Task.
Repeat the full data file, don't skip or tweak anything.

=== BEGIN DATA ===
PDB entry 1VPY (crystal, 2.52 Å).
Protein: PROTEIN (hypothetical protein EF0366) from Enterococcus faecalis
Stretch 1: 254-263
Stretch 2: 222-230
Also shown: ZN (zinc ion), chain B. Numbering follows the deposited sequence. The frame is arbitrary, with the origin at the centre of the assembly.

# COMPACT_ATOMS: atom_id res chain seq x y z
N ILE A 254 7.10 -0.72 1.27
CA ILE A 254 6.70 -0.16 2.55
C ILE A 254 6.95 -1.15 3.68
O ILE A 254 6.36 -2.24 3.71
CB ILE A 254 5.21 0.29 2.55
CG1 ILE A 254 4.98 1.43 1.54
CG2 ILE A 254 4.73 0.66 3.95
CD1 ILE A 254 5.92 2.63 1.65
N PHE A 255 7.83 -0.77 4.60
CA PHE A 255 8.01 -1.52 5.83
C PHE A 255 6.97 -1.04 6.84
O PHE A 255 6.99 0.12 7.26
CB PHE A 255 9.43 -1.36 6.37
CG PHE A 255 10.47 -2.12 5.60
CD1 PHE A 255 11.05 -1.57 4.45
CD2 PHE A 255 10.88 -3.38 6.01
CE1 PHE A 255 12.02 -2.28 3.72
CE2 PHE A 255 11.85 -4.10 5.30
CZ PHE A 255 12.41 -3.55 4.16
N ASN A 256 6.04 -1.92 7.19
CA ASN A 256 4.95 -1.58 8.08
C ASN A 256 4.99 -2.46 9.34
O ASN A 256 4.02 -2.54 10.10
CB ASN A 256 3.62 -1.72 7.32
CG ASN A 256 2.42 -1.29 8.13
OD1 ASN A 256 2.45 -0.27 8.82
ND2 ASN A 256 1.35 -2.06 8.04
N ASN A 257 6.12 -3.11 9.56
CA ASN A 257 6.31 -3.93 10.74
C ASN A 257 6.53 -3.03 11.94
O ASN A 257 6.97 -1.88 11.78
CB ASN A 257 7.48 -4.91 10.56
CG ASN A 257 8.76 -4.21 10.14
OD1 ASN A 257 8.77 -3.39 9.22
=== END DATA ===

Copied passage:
PDB entry 1VPY (crystal, 2.52 Å).
Protein: PROTEIN (hypothetical protein EF0366) from Enterococcus faecalis
Stretch 1: 254-263
Stretch 2: 222-230
Also shown: ZN (zinc ion), chain B. Numbering follows the deposited sequence. The frame is arbitrary, with the origin at the centre of the assembly.

# COMPACT_ATOMS: atom_id res chain seq x y z
N ILE A 254 7.10 -0.72 1.27
CA ILE A 254 6.70 -0.16 2.55
C ILE A 254 6.95 -1.15 3.68
O ILE A 254 6.36 -2.24 3.71
CB ILE A 254 5.21 0.29 2.55
CG1 ILE A 254 4.98 1.43 1.54
CG2 ILE A 254 4.73 0.66 3.95
CD1 ILE A 254 5.92 2.63 1.65
N PHE A 255 7.83 -0.77 4.60
CA PHE A 255 8.01 -1.52 5.83
C PHE A 255 6.97 -1.04 6.84
O PHE A 255 6.99 0.12 7.26
CB PHE A 255 9.43 -1.36 6.37
CG PHE A 255 10.47 -2.12 5.60
CD1 PHE A 255 11.05 -1.57 4.45
CD2 PHE A 255 10.88 -3.38 6.01
CE1 PHE A 255 12.02 -2.28 3.72
CE2 PHE A 255 11.85 -4.10 5.30
CZ PHE A 255 12.41 -3.55 4.16
N ASN A 256 6.04 -1.92 7.19
CA ASN A 256 4.95 -1.58 8.08
C ASN A 256 4.99 -2.46 9.34
O ASN A 256 4.02 -2.54 10.10
CB ASN A 256 3.62 -1.72 7.32
CG ASN A 256 2.42 -1.29 8.13
OD1 ASN A 256 2.45 -0.27 8.82
ND2 ASN A 256 1.35 -2.06 8.04
N ASN A 257 6.12 -3.11 9.56
CA ASN A 257 6.31 -3.93 10.74
C ASN A 257 6.53 -3.03 11.94
O ASN A 257 6.97 -1.88 11.78
CB ASN A 257 7.48 -4.91 10.56
CG ASN A 257 8.76 -4.21 10.14
OD1 ASN A 257 8.77 -3.39 9.22